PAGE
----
Egypt stocks drop for 3rd day on unrest

AP News
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Posted: Jul 12, 2011 8:03 AM
Egypt stocks drop for 3rd day on unrest

Egypt's benchmark stock index extended its decline for the third consecutive day on Tuesday, pulled lower by an escalation of tension in the country over the pace of reforms and accountability of police and former regime officials.

The decline came as protesters laid siege to a key government building and threatened to expand their demonstrations, drawing a stern warning from Egypt's military rulers against "harming public interests."

Earlier Tuesday, protesters said a group of men armed with knives and sticks attacked them in Cairo's central Tahrir Square, where they have been camped out for days in one of the largest gatherings since the mass uprising that ousted former President Hosni Mubarak. The military's warning, coupled with the new violence, heightened investor fears, and dragging the benchmark stock index even lower.

The Egyptian Exchange's EGX30 index fell was down about 3.4 percent by 1:30 p.m. local time, bringing its year-to-date losses to almost 31 percent, according to figures on the exchange's website.

Brokers attributed the declines to investor fears about the continuing protests in Cairo and other Egyptian cities, with demonstrators calling for the removal of police officers allegedly implicated in the death of more than 900 people during the January revolution.

"The sales pressure shows that people are unloading because of fears about the protests," said Ahmed Hanafi, head of research at Gothour Trading.

Hundreds of protesters remained camped in Cairo's central Tahrir Square days after one of the largest demonstrations to besiege the capital since the former leader handed over control in mid-February to the military. The protesters are demanding, among other things, the removal of police officers accused killing demonstrators during the mass uprising. Nearly 900 people died during the uprising.

"If there's a decision showing that people will get their rights, ... this could stabilize the market," said Hanafi.

Foreigners dominated the selling, as did institutional investors, brokers said, and the declines covered a range of sectors.

The latest declines came a day after the finance ministry for the first time set a new public sector maximum wage of 36 times the minimum wage _ a move aimed at tackling one of the many complaints leveled by striking workers and protesters who maintain that consultants in government ministries were pulling in exceedingly high salaries.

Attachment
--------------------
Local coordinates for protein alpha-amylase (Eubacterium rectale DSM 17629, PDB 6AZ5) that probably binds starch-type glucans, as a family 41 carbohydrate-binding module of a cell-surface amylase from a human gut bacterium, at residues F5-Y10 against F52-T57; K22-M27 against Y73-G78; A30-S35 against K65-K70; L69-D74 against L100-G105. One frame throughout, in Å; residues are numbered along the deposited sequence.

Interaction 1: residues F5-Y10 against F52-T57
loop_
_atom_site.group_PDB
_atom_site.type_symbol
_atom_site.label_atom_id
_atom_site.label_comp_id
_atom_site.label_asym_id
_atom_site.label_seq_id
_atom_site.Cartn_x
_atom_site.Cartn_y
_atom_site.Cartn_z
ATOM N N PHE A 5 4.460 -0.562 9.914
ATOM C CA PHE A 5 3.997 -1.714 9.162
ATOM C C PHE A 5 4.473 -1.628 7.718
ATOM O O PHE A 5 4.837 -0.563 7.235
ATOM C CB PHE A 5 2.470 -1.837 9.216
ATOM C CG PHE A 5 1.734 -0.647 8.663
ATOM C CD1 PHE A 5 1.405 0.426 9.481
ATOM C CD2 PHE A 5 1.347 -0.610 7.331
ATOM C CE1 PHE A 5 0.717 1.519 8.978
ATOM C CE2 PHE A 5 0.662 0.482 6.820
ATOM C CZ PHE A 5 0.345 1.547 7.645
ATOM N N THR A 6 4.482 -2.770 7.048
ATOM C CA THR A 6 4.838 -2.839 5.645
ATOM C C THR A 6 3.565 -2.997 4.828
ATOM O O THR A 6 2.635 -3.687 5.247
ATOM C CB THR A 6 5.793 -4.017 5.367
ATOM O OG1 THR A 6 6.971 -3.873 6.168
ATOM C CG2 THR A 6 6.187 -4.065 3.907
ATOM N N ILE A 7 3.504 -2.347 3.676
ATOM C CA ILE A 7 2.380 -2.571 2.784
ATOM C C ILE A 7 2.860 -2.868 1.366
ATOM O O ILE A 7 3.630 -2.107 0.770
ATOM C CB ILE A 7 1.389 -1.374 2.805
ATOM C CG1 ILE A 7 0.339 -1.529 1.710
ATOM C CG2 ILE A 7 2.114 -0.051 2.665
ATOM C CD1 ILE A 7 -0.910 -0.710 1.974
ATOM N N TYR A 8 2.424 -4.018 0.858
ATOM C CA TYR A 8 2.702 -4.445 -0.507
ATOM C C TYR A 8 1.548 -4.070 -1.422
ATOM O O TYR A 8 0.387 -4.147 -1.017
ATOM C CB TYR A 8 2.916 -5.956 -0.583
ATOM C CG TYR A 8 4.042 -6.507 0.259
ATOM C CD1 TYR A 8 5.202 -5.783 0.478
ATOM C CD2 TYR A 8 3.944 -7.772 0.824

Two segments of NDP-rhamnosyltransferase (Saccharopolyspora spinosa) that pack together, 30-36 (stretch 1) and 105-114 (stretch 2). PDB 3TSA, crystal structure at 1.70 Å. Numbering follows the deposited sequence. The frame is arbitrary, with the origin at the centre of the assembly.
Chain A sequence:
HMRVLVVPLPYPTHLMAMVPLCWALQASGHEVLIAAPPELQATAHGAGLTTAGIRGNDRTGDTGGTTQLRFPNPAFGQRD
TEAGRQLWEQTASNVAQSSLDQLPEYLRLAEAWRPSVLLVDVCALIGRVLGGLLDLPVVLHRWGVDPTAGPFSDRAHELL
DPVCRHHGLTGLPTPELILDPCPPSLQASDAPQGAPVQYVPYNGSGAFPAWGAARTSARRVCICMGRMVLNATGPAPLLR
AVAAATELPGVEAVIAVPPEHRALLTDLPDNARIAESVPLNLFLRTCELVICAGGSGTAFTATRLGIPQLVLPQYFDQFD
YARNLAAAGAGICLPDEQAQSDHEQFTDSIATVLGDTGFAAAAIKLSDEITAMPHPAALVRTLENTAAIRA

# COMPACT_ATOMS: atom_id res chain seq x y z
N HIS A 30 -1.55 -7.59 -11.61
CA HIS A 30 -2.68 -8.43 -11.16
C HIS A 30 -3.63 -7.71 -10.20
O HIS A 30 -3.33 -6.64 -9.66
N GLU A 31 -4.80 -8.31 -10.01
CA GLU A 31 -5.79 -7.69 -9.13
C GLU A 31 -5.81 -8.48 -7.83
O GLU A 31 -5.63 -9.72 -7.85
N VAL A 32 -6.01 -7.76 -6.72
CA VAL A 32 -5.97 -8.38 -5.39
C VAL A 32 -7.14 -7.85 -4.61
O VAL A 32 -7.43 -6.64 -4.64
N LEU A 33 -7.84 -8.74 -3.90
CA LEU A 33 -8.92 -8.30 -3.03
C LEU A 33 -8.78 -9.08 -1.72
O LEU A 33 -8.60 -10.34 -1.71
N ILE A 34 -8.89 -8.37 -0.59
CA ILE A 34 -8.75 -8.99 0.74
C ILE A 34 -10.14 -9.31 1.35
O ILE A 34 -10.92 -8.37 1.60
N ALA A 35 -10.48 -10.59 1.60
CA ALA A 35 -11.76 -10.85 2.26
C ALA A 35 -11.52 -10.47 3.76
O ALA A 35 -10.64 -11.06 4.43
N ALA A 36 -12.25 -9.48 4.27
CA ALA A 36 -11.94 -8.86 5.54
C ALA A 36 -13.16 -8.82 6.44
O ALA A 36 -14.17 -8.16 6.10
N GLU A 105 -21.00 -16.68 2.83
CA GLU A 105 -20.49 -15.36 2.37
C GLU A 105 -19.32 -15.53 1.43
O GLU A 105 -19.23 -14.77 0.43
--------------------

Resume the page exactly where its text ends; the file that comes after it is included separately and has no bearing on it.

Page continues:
Egypt's market, and its broader economy, have been hard hit by the protests. Labor strikes and general demonstrations have continued five months after Mubarak's ouster, undercutting productivity and manufacturing in the country while a general collapse in the security situation has battered tourism _ a sector that generates billions of dollars in foreign currency for the nation.

Egypt's caretaker government and the military rulers are trying to accommodate a host of protester demands, many of which center on improving the livelihood of citizens of the nation in which, according to the World Bank, about 40 percent live on or below the poverty threshold of $2 per day.

Spending on social services has been boosted in the budget for fiscal 2011-2012 and a new minimum wage has been set at about 700 pounds ($118) per month for the public sector.

The finance ministry said in a statement that a salary cap amounting to 36 times the minimum wage, or 25,200 pounds ($4,270) had been set. The statement said a cap had been placed on so-called incentives or bonuses, but did not specify how much. Such incentives and bonuses often more than doubled or tripled the core salary.

The move is a key part of the government's efforts to show a commitment to narrowing an income gap that had mushroomed under Mubarak's regime.

Egyptians complained that the core salary paid in the public sector was so low that government workers either balked at performing their jobs, or do so only with a boost in the form of bribes.

Others claimed that consultants hired at the various ministries or government offices were paid salaries that would have Wall Street brokers envious.